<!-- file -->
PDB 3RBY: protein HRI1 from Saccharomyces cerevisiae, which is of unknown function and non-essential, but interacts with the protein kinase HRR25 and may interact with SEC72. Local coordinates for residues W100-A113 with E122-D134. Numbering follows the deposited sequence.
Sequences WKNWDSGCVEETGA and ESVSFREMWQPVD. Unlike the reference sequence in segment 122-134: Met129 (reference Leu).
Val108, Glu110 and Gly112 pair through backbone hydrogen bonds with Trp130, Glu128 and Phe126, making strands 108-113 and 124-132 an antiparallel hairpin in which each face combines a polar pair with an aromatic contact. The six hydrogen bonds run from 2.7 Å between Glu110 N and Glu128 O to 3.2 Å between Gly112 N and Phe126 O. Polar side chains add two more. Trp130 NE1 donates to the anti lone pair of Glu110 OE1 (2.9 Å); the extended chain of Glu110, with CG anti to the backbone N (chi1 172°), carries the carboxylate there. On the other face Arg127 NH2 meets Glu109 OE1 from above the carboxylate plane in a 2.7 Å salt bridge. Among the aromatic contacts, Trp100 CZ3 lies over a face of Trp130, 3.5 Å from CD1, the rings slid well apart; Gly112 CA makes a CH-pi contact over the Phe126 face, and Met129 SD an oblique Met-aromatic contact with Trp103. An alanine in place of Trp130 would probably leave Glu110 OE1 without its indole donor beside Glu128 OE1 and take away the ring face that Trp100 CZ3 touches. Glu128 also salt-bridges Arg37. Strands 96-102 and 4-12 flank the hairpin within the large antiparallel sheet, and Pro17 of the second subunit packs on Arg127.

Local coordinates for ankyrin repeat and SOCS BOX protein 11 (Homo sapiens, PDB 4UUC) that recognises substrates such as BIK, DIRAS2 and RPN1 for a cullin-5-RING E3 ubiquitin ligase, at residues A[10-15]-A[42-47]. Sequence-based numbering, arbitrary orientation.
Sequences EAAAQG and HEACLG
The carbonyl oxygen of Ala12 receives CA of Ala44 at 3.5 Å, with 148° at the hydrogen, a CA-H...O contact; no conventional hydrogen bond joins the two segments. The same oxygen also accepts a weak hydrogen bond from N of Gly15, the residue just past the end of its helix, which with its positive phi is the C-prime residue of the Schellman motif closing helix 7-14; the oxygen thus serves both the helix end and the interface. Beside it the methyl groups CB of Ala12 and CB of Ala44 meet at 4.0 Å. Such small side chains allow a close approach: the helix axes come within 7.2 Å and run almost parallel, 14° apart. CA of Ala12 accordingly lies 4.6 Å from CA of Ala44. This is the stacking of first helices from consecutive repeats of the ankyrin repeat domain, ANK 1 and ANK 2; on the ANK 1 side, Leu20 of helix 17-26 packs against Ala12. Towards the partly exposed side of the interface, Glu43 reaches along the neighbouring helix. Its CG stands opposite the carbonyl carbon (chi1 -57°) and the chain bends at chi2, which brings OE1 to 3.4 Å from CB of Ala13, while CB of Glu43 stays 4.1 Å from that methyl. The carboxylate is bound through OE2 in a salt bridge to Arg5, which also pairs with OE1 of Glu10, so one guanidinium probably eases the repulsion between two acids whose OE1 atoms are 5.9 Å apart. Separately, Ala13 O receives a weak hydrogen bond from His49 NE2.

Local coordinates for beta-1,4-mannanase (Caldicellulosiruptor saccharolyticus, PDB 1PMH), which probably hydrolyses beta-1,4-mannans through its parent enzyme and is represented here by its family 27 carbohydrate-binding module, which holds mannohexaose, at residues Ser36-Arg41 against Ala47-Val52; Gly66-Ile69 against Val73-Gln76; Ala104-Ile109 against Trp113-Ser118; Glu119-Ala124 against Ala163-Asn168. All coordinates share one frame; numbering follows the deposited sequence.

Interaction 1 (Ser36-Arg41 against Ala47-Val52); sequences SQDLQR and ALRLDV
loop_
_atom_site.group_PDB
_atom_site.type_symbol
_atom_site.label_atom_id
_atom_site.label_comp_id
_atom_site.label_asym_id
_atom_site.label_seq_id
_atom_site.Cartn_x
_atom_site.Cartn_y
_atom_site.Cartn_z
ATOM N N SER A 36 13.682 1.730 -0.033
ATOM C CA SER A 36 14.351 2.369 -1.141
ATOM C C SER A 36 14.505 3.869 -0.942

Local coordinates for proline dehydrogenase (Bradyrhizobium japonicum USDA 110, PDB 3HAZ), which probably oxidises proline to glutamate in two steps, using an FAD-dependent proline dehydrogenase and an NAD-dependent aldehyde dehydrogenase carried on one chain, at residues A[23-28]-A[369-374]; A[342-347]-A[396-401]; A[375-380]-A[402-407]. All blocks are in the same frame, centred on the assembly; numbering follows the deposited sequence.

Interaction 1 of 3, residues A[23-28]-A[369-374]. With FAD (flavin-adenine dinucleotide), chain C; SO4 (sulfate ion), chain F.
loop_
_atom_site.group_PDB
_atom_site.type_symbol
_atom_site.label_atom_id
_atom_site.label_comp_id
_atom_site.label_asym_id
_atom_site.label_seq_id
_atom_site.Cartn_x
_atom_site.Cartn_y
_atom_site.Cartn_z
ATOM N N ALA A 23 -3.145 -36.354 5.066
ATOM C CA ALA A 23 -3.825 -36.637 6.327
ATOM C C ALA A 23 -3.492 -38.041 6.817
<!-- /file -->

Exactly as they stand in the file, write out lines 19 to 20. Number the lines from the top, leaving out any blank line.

ATOM N N SER A 36 13.682 1.730 -0.033
ATOM C CA SER A 36 14.351 2.369 -1.141